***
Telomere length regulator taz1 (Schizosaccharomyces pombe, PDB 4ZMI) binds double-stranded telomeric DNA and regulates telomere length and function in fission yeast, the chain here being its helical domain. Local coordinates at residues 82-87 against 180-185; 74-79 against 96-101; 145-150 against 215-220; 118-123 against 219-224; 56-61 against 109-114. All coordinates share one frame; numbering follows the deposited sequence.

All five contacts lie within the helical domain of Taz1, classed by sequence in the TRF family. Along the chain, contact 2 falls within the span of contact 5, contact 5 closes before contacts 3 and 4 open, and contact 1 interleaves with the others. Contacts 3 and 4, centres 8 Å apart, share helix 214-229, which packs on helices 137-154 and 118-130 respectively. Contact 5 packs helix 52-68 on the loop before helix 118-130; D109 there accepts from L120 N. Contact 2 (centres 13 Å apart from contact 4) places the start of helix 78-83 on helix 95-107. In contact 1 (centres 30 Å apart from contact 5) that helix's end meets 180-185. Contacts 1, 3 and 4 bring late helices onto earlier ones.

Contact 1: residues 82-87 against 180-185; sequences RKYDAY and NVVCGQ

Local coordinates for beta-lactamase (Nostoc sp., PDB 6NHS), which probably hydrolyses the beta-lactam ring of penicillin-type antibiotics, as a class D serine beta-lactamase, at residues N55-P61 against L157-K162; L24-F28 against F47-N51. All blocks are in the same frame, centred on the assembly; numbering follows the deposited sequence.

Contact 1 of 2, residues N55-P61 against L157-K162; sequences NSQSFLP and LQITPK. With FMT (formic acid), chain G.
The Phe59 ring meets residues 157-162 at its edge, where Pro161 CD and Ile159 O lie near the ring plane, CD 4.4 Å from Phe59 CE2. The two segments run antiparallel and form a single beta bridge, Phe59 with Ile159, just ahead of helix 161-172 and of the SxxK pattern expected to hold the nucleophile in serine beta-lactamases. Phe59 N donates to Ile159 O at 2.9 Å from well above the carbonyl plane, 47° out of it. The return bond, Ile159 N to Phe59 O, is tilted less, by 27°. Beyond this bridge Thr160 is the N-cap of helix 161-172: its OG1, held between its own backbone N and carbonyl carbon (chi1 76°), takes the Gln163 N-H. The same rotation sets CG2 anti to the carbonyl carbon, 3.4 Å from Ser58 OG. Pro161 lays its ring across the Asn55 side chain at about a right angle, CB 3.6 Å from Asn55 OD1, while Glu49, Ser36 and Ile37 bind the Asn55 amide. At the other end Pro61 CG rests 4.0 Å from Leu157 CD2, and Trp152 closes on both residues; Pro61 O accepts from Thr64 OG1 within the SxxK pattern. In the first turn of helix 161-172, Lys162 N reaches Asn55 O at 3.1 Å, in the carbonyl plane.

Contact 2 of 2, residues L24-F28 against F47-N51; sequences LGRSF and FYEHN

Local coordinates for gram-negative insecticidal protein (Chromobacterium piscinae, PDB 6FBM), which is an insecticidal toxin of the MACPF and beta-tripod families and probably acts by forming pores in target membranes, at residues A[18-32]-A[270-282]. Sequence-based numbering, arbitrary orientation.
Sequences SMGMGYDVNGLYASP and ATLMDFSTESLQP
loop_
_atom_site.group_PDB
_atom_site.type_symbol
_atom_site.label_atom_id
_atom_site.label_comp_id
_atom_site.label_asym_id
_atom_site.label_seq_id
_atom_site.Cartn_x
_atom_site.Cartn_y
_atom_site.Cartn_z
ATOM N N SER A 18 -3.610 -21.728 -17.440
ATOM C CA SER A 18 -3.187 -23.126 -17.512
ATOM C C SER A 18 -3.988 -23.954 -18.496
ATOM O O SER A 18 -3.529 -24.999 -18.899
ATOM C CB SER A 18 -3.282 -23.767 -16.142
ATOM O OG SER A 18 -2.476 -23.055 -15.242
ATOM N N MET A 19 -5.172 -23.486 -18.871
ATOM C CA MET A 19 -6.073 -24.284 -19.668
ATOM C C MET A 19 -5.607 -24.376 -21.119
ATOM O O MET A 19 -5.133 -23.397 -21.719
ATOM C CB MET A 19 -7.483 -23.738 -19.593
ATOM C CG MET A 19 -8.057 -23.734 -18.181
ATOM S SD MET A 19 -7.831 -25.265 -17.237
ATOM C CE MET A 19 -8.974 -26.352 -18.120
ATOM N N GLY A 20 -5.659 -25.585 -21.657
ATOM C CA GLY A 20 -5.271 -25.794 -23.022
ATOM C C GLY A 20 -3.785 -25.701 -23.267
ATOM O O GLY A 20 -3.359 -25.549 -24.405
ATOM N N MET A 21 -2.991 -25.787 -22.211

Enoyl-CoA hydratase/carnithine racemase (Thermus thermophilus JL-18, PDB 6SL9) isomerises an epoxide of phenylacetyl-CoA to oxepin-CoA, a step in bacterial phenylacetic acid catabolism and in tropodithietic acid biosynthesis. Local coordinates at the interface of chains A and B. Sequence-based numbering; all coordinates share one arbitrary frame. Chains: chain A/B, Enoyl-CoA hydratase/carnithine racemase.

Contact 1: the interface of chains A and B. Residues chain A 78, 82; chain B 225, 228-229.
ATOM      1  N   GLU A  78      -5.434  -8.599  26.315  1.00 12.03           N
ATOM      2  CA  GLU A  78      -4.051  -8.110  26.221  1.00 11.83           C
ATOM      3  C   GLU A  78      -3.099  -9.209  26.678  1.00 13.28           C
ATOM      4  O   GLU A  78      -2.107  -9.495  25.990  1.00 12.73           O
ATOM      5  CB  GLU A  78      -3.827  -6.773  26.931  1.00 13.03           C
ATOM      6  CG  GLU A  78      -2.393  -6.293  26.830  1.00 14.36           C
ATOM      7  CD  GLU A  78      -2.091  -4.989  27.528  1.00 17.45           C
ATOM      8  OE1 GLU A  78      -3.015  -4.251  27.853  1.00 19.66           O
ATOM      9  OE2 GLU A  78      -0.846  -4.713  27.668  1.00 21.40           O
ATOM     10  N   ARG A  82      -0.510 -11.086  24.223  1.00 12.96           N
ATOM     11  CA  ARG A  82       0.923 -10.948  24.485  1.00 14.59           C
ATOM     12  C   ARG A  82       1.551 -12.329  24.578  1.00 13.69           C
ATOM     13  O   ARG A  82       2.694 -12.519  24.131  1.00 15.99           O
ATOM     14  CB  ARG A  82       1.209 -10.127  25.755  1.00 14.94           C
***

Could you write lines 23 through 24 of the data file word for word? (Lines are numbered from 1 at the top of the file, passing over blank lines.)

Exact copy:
ATOM O O SER A 18 -3.529 -24.999 -18.899
ATOM C CB SER A 18 -3.282 -23.767 -16.142